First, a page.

When we think about protecting ourselves from cybercrime, we often stop at password protection and anti-virus software. But in today’s day and age, being cyber safe extends beyond our computers and phones. Televisions, video games, doorbells, refrigerators and more can all be connected to the Internet. These are all ways that scammers can gain access to our personal data.
October is Cybersecurity Awareness Month and AARP is joining federal law enforcement and other partners to urge consumers to take cyber safety measures throughout their homes and businesses. Make sure all of your devices are secure and your private data are protected. You can find some great tips on securing your devices at staysafeonline.org. Think about it this way: if you can connect it, protect it.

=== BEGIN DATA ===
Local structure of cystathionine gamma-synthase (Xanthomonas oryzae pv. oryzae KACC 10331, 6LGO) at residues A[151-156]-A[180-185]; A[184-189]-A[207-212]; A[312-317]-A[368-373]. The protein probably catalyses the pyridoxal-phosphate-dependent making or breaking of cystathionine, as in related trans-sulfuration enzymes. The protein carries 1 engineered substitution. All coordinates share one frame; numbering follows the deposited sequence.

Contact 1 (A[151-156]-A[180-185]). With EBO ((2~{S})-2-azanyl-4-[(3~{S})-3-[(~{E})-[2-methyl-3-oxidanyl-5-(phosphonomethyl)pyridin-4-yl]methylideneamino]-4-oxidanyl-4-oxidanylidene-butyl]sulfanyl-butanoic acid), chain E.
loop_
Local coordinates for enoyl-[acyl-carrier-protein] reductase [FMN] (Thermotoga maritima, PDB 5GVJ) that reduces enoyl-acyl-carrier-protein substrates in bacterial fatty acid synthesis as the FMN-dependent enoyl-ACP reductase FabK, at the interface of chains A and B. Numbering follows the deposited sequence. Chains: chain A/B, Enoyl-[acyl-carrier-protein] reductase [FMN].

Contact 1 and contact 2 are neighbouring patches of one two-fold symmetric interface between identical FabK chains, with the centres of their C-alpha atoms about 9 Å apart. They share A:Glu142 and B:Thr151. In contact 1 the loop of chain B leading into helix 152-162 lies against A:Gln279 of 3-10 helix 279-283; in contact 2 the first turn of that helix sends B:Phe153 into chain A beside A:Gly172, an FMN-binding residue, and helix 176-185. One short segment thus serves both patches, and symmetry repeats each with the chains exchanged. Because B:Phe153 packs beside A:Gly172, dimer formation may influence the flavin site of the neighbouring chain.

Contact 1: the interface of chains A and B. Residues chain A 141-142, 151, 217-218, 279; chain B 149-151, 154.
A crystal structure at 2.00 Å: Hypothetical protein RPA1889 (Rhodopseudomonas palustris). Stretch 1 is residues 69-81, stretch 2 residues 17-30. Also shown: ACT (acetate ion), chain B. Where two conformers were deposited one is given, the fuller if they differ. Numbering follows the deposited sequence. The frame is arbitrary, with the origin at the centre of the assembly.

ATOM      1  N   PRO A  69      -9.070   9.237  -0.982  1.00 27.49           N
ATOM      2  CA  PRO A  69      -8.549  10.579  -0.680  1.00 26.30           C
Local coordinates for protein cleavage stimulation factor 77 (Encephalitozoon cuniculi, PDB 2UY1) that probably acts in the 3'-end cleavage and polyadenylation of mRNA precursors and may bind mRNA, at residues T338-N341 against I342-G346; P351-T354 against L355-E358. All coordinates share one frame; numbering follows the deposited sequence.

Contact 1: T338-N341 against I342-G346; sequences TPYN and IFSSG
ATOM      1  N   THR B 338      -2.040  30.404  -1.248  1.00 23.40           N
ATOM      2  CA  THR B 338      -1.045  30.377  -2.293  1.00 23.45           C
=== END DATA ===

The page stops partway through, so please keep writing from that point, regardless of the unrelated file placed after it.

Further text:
Some scams never go away regardless of the season. Utility scams are a perfect example. If it’s hot or cold out, scammers will call, email and even knock at your door demanding immediate payment for overdue bills or they’ll shut off your service. When it’s storm season and the power goes out, these crooks show up offering to restore service for a payment.
Whatever the season, the goal of these crooks is the same – to create a sense of panic in their targets in hopes they will act hastily and pay up. If you get a surprise visit or call from the “utility company,” ask questions like what your bill history is or what the individual’s employee ID number is, and then follow up to confirm before taking any action.
These days, because of COVID-19, lots of financial transactions that used to take place in person now happen virtually. This creates an opportunity for scammers to pose as legitimate operators and steal people’s money. One place this is happening more often is in real estate – specifically fake home rentals.